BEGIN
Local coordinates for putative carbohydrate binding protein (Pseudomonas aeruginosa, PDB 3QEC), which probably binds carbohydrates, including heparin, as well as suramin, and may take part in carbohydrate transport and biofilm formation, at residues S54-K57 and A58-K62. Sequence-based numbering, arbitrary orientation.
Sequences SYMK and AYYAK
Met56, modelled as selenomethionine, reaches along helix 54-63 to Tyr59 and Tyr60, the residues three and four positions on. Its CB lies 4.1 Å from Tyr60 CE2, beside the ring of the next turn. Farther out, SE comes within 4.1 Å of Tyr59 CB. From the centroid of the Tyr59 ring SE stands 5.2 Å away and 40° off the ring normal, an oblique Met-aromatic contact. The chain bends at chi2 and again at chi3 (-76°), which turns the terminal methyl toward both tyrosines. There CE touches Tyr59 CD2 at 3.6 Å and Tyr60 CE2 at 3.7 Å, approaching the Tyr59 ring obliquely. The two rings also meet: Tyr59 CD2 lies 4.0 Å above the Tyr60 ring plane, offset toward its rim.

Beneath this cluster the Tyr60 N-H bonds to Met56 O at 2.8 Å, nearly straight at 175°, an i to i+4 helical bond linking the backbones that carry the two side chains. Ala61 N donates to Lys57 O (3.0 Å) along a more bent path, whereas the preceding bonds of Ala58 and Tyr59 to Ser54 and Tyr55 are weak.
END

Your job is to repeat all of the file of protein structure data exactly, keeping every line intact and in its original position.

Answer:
Local coordinates for putative carbohydrate binding protein (Pseudomonas aeruginosa, PDB 3QEC), which probably binds carbohydrates, including heparin, as well as suramin, and may take part in carbohydrate transport and biofilm formation, at residues S54-K57 and A58-K62. Sequence-based numbering, arbitrary orientation.
Sequences SYMK and AYYAK
Met56, modelled as selenomethionine, reaches along helix 54-63 to Tyr59 and Tyr60, the residues three and four positions on. Its CB lies 4.1 Å from Tyr60 CE2, beside the ring of the next turn. Farther out, SE comes within 4.1 Å of Tyr59 CB. From the centroid of the Tyr59 ring SE stands 5.2 Å away and 40° off the ring normal, an oblique Met-aromatic contact. The chain bends at chi2 and again at chi3 (-76°), which turns the terminal methyl toward both tyrosines. There CE touches Tyr59 CD2 at 3.6 Å and Tyr60 CE2 at 3.7 Å, approaching the Tyr59 ring obliquely. The two rings also meet: Tyr59 CD2 lies 4.0 Å above the Tyr60 ring plane, offset toward its rim.

Beneath this cluster the Tyr60 N-H bonds to Met56 O at 2.8 Å, nearly straight at 175°, an i to i+4 helical bond linking the backbones that carry the two side chains. Ala61 N donates to Lys57 O (3.0 Å) along a more bent path, whereas the preceding bonds of Ala58 and Tyr59 to Ser54 and Tyr55 are weak.